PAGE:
These limited, enumerated powers given to Congress are found in Section 8 of Article 1 of the Constitution, and to refresh the memory of our federal legislators they are as follows:

  • The Congress shall have power To lay and collect Taxes, Duties, Imposts and Excises, to pay the Debts and provide for the common Defence and general Welfare of the United States; but all Duties, Imposts and Excises shall be uniform throughout the United States;
  • To borrow money on the credit of the United States;
  • To regulate Commerce with foreign Nations, and among the several States, and with the Indian Tribes;
  • To establish a uniform Rule of Naturalization, and uniform Laws on the subject of Bankruptcies throughout the United States;
  • To coin Money, regulate the Value thereof, and of foreign Coin, and fix the Standard of Weights and Measures;
  • To provide for the Punishment of counterfeiting the Securities and current Coin of the United States;
  • To establish Post Offices and Post Roads;
  • To promote the Progress of Science and useful Arts, by securing for limited Times to Authors and Inventors the exclusive Right to their respective Writings and Discoveries;
  • To constitute Tribunals inferior to the Supreme Court;
  • To define and punish Piracies and Felonies committed on the high Seas, and Offenses against the Law of Nations;
  • To declare War, grant Letters of Marque and Reprisal, and make Rules concerning Captures on Land and Water;
  • To raise and support Armies, but no Appropriation of Money to that Use shall be for a longer Term than two Years;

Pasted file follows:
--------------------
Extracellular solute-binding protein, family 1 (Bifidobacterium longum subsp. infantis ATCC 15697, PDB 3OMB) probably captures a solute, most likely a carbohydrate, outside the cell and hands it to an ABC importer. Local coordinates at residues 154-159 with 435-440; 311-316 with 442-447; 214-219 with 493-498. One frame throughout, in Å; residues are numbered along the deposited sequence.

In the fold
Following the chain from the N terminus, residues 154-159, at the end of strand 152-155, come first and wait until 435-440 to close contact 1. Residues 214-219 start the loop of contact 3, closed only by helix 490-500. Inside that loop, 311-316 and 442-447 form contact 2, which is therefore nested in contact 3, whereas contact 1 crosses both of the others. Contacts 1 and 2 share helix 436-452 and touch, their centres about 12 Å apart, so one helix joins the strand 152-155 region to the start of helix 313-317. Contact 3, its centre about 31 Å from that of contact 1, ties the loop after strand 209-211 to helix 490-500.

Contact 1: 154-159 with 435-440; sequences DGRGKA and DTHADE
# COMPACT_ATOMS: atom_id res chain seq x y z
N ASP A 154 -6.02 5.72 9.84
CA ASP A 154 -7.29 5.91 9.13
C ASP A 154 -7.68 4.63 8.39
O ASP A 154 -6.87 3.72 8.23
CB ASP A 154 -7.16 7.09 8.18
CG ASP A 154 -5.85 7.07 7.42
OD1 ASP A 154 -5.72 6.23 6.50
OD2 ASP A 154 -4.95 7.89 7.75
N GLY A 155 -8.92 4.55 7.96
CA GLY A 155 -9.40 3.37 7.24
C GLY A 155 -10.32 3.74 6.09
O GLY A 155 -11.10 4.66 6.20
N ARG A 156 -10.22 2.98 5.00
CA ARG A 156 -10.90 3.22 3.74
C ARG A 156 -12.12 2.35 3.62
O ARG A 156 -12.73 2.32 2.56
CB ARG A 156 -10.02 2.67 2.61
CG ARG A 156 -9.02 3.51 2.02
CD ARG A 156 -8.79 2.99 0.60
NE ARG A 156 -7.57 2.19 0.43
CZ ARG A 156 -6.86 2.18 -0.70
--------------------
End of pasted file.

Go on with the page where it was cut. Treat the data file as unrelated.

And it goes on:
• To provide and maintain a Navy;
  • To make Rules for the Government and Regulation of the land and naval Forces;
  • To provide for calling forth the Militia to execute the Laws of the Union, suppress Insurrections and repel Invasions;
  • To provide for organizing, arming, and disciplining the Militia, and for governing such Part of them as may be employed in the Service of the United States, reserving to the States respectively, the Appointment of the Officers, and the Authority of training the Militia according to the discipline prescribed by Congress;
  • To exercise exclusive Legislation in all Cases whatsoever, over such District (not exceeding ten Miles square) as may, by Cession of particular States, and the acceptance of Congress, become the Seat of the Government of the United States, and to exercise like Authority over all Places purchased by the Consent of the Legislature of the State in which the Same shall be, for the Erection of Forts, Magazines, Arsenals, dock-Yards, and other needful Buildings.

For many years now, Republican politicians have clamored for strict constructionalist judges to be appointed to the federal bench.  As laudable as such a goal is, perhaps we should first be seeking strict constructionalist politicians to serve in Congress.  Long before questions over the constitutionality of federal legislation reach the Supreme Court, Congressmen should have wrestled with such questions themselves and be prepared to provide the Court, and their constituents, with their defense.

Though the process will not be easy or quick, We the People have the obligation to elect constitutionally responsible candidates.

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About the Author

Nathan W. Tucker
Nathan W. Tucker is a Davenport attorney and author of We The People: The Only Cure to Judicial Activism. He can be contacted at nathanwt@juno.com.